5G takes center court

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John O'Malley
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NBA Anthony Davis and Bradley Beal

Last month, Verizon demonstrated how 5G technology – connecting a pair of first person goggles and helmet-mounted cameras – could give two NFL players the ability to run plays and catch footballs in a virtual reality environment. This month, we took the technology from the football field to the basketball court and put it in the hands of two of the NBA’s best players.

Shooting guard Bradley Beal and power forward Anthony Davis took a break from practice for the 2018 NBA All-Star Game to try on a pair of 5G-powered first-person goggles with attached video cameras for some shooting practice. The live video from the cameras was streamed over Verizon’s 5G pre-commercial network and back to the goggles in near real-time, allowing both players to catch the ball and drain their shots almost as if they were seeing with the naked eye. A significant delay, or “lag,” in that transmission could have impacted the players’ hand-eye coordination and ability to make their shots. But 5G’s super-fast speed and ultra-low latency made it possible.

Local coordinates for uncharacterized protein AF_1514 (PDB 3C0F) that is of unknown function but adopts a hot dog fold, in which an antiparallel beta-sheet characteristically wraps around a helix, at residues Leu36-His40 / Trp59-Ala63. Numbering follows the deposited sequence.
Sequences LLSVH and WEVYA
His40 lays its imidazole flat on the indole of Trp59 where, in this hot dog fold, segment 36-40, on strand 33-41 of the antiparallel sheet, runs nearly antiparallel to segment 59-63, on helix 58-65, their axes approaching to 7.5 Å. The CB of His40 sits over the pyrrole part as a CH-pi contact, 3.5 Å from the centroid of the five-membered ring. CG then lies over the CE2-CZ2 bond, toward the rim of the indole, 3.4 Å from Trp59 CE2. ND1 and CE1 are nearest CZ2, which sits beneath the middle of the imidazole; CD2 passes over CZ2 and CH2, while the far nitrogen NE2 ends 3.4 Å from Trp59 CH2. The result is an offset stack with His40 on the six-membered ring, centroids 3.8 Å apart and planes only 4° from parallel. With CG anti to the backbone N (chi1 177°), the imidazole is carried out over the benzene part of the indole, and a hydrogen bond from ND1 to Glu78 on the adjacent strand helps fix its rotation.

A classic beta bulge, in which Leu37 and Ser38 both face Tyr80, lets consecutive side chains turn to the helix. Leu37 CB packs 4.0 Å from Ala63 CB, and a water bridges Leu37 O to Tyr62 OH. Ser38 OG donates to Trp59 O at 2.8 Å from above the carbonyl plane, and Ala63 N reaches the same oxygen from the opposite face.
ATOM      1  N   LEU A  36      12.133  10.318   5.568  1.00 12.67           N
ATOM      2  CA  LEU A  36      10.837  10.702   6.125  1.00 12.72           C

“Verizon used NBA’s All-Star Game weekend to test 5G technology and give NBA fans a sneak peek at the power of 5G,” said Sanyogita Shamsunder, executive director of Technology for Verizon. “This is just the beginning of what Verizon and the NBA are doing to develop cool new technology experiences for the game and the fans.”

Verizon continues to push the limits of 5G technology and to demonstrate some of the ways it will ultimately transform the ways people work, learn, travel and entertain themselves.

Learn more about Verizon's plans to launch 5G residential broadband services in up to five markets in 2018..